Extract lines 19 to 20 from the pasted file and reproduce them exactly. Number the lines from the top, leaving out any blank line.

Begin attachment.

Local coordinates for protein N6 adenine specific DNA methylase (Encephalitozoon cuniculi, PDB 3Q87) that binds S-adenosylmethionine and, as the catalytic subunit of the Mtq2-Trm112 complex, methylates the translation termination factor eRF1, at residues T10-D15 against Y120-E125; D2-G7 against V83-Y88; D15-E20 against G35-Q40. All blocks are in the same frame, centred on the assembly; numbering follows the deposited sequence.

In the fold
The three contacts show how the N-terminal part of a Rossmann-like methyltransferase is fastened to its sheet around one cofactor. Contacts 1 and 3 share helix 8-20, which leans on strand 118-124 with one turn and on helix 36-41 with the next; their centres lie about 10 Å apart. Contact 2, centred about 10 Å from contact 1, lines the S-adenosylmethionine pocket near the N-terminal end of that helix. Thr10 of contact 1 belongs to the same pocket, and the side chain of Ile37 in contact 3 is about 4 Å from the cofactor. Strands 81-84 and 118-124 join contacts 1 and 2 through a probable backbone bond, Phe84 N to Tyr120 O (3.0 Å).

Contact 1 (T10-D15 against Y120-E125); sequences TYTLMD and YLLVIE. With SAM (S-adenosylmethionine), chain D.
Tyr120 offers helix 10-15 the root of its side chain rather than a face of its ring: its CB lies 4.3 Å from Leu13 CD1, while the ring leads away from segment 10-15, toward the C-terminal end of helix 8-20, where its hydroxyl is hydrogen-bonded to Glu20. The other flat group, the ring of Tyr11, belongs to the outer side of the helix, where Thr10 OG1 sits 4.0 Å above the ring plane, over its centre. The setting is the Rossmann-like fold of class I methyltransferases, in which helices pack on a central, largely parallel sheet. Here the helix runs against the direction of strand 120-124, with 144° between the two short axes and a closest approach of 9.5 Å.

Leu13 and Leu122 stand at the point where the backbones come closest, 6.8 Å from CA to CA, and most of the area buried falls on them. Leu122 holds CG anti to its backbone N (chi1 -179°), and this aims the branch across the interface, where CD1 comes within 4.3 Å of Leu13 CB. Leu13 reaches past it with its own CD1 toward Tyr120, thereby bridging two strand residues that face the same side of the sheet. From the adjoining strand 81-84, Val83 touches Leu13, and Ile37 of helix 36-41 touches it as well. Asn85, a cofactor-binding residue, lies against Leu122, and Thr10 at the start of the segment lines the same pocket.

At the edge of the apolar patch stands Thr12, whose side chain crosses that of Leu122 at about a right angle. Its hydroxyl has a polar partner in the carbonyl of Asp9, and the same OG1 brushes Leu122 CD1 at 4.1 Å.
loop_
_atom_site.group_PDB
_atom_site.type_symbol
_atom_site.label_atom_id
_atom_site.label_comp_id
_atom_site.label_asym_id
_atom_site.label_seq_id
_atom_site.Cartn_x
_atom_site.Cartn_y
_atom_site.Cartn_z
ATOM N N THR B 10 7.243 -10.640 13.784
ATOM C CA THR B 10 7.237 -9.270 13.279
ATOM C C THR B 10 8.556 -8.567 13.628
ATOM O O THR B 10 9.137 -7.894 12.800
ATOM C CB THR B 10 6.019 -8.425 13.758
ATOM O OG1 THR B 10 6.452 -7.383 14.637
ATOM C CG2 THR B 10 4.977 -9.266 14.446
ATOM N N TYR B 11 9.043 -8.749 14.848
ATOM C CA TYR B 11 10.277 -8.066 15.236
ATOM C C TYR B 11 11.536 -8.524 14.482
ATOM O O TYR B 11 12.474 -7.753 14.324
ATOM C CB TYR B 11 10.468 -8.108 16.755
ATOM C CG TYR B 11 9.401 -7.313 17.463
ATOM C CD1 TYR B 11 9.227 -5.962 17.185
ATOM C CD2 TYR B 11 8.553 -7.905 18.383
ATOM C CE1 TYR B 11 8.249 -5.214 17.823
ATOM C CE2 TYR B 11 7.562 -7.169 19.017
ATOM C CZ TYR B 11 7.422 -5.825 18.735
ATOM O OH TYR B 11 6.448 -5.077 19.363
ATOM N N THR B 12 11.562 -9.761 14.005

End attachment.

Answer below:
ATOM C CA THR B 10 7.237 -9.270 13.279
ATOM C C THR B 10 8.556 -8.567 13.628